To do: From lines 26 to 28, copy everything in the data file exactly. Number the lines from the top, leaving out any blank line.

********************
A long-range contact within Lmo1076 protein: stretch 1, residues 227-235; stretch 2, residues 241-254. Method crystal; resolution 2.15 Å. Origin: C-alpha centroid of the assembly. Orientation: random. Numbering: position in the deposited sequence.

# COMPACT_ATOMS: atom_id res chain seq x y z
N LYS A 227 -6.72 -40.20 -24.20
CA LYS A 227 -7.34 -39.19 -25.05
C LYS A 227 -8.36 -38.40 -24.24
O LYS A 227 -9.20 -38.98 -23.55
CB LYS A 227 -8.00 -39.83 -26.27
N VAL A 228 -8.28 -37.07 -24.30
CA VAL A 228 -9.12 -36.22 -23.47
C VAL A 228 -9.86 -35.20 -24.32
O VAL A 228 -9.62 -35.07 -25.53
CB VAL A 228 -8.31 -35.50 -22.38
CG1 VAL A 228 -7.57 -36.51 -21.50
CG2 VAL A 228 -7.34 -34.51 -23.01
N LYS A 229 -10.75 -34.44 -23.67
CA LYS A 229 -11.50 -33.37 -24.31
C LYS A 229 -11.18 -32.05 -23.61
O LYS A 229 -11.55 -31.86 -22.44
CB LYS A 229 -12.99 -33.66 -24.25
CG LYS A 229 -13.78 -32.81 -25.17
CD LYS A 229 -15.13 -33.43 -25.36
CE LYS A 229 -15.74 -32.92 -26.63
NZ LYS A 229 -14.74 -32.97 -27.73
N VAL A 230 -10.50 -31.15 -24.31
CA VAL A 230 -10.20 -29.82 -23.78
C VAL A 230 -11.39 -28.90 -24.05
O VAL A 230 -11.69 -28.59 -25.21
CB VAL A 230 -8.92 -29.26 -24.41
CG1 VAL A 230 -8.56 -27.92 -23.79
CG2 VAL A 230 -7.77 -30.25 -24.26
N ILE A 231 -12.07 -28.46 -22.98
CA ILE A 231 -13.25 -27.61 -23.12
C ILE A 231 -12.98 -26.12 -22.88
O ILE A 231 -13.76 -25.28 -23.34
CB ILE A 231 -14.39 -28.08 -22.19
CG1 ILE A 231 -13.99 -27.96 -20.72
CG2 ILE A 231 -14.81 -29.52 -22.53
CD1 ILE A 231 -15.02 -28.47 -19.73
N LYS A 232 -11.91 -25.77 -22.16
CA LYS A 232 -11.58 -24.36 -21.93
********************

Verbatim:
C VAL A 230 -11.39 -28.90 -24.05
O VAL A 230 -11.69 -28.59 -25.21
CB VAL A 230 -8.92 -29.26 -24.41